Surely you must have heard about magical printers that from nowhere "create" objects from a computer, just send it to print, as if sending a document to our printer in our home was. Basically that's 3D printers. In this post we will give you some basics to understand 3D printers.
What is a 3D printer?
A 3D printer is basically a machine capable of materializing figures with volume (width, length and height) from a design made by computer and sent to print from it. The result of a 3D printing is to produce a real 3D physical model. 3D printers are able to print and create complete objects.
How a 3D Printer Works
3D printers create an object with its 3 dimensions (width, length and height) through a layered process in which layers are successively constructed to get the object that was sent to print. The process used by these printers to create objects by layers is called "additive process", precisely by the action of adding those layers as we explained.
Types of 3D printers
There are basically two types:
1- Polymer Addition or FDM Printers: This printer melts a filament of polymer wire through an outlet and depositing layer on layer of the molten material until creating the solid object. This way you can get parts using ABS plastic (similar to the material of Lego toys).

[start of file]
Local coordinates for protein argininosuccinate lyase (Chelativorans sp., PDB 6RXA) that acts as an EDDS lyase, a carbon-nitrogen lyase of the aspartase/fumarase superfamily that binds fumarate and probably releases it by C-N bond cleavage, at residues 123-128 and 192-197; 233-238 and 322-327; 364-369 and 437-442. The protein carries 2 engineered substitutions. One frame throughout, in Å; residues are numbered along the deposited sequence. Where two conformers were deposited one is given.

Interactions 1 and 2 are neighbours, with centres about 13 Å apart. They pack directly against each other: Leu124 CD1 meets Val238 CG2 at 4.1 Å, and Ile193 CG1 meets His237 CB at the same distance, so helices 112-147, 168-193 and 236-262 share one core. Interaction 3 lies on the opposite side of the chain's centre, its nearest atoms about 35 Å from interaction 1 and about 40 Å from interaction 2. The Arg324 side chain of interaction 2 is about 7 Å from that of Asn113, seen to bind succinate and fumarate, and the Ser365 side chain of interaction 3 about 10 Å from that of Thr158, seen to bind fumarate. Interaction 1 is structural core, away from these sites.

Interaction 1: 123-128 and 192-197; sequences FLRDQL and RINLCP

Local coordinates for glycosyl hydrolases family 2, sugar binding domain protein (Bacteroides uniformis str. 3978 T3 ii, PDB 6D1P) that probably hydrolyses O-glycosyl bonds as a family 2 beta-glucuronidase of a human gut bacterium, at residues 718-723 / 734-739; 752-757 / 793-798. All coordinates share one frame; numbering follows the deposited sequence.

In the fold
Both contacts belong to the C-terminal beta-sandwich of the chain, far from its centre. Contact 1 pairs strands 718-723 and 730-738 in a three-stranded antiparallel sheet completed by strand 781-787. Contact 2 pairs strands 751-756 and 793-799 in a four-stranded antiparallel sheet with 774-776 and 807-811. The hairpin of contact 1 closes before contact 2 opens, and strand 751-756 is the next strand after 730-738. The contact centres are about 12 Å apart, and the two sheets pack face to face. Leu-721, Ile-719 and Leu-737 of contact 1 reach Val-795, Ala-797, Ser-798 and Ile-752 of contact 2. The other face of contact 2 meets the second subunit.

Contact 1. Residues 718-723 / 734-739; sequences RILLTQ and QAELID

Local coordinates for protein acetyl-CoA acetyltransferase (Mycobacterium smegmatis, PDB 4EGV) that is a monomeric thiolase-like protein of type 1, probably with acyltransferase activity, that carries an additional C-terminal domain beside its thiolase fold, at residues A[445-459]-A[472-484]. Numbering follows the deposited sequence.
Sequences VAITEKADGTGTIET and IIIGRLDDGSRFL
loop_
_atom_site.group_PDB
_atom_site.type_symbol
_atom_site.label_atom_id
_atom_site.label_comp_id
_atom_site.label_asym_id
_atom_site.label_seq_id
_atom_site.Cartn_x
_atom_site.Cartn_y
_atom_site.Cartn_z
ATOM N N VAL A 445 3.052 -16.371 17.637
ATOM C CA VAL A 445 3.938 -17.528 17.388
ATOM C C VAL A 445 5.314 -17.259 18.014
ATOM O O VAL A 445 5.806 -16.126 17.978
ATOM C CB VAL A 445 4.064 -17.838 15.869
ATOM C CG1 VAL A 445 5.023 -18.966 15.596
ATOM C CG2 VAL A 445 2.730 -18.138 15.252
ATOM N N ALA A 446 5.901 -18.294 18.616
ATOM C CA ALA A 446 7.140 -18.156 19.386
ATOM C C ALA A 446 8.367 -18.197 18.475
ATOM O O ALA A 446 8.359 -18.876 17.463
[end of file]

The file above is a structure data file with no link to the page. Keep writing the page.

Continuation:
2 - Printers 3DPor laser: In this category are known two subtypes. SLA 3D or photosolidification printers that rely on hardening a polymer to light. The laser literally solidifies the base as it leaves the container to create the object that has been printed. Also in the area of 3D laser printers are the SLS printers, which means "laser sintering of a material". In these printers the material, unlike the SLA, is in a state of dust. The laser here impacts the powder by melting the material and solidifying it (sintered).
Most Used Materials
The materials most used in 3D printers are polymers or plastics, among which are ABS (acrylonitrate butadiene styrene), PLA (lactic acid), Laybrick, Laywoo-D3 and Filaflex.